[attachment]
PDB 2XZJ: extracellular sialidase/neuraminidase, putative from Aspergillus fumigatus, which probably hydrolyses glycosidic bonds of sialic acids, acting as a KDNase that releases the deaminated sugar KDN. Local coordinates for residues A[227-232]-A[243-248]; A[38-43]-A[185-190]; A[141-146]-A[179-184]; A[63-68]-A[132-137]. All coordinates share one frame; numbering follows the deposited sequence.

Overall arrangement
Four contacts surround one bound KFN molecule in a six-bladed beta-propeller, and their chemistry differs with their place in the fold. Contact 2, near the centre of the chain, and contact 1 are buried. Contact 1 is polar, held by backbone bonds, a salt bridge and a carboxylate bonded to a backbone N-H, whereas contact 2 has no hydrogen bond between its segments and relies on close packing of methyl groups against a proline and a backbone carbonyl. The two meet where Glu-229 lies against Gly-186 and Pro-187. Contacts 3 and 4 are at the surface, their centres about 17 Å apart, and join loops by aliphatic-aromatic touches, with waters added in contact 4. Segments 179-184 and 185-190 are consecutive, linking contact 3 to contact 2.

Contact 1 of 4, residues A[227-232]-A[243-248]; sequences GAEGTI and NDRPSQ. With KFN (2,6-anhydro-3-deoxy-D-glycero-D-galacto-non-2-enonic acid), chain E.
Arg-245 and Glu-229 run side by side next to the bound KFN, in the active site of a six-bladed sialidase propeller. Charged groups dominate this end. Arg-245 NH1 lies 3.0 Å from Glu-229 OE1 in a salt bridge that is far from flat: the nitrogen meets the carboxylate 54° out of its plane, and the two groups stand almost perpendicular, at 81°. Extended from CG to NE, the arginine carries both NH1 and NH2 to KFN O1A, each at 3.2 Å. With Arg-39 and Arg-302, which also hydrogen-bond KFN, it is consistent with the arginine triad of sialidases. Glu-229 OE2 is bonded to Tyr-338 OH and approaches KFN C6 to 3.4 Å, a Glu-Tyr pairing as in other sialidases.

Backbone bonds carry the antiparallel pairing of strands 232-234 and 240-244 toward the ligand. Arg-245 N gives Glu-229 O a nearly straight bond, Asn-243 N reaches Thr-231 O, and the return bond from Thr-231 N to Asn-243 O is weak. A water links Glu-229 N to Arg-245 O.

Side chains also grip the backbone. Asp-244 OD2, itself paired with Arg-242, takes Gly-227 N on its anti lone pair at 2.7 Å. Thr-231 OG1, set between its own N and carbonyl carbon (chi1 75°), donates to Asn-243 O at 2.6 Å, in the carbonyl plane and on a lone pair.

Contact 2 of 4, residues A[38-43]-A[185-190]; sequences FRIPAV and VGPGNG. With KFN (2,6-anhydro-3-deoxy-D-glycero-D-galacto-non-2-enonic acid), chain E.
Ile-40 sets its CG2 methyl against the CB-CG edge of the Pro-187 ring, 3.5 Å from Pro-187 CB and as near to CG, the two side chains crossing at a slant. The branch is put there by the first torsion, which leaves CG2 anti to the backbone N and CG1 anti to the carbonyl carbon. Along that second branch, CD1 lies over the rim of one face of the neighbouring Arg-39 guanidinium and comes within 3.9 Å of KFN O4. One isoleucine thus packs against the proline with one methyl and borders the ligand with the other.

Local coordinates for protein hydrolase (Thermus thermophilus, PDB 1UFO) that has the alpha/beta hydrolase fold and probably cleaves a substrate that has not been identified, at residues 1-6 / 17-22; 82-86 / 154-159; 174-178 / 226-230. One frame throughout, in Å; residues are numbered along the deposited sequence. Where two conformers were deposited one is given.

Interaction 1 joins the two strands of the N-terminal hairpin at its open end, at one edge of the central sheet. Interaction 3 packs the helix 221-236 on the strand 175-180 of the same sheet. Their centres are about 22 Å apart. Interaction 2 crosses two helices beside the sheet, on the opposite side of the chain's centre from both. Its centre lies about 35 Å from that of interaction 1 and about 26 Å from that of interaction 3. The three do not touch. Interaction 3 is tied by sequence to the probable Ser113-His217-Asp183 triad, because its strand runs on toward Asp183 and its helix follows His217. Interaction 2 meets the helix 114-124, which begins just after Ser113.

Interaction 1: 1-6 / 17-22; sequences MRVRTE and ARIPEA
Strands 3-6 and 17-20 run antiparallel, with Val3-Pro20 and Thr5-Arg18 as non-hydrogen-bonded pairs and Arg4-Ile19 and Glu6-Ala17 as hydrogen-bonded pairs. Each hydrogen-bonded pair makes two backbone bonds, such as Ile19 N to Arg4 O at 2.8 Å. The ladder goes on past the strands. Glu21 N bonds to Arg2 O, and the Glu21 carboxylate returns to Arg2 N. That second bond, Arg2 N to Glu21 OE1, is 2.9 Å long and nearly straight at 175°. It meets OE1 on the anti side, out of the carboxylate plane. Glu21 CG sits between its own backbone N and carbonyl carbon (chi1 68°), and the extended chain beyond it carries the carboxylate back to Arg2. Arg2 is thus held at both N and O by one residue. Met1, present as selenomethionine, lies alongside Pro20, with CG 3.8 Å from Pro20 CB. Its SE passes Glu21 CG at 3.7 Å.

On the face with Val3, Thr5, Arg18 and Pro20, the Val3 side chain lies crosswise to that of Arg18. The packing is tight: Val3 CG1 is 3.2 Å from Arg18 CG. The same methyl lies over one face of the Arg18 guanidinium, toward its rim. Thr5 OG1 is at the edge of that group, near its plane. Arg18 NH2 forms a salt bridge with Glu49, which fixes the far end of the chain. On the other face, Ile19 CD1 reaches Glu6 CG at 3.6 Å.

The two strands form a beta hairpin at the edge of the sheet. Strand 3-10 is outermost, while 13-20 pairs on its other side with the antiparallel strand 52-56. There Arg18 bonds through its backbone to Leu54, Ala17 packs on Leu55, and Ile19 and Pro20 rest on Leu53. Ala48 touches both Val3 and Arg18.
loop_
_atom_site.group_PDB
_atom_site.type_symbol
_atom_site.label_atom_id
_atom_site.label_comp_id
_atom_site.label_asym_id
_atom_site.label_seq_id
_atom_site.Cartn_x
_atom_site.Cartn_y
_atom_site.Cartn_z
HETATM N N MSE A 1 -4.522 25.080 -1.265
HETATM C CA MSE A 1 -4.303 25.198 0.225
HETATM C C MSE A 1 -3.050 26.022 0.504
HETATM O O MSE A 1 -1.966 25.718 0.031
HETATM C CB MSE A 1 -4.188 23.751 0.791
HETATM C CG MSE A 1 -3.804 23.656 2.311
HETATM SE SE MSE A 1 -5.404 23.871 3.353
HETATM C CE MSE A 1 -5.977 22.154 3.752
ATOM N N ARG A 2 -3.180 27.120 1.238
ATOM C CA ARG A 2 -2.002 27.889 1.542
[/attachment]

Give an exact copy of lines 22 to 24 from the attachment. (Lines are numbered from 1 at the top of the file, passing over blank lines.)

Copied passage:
_atom_site.label_seq_id
_atom_site.Cartn_x
_atom_site.Cartn_y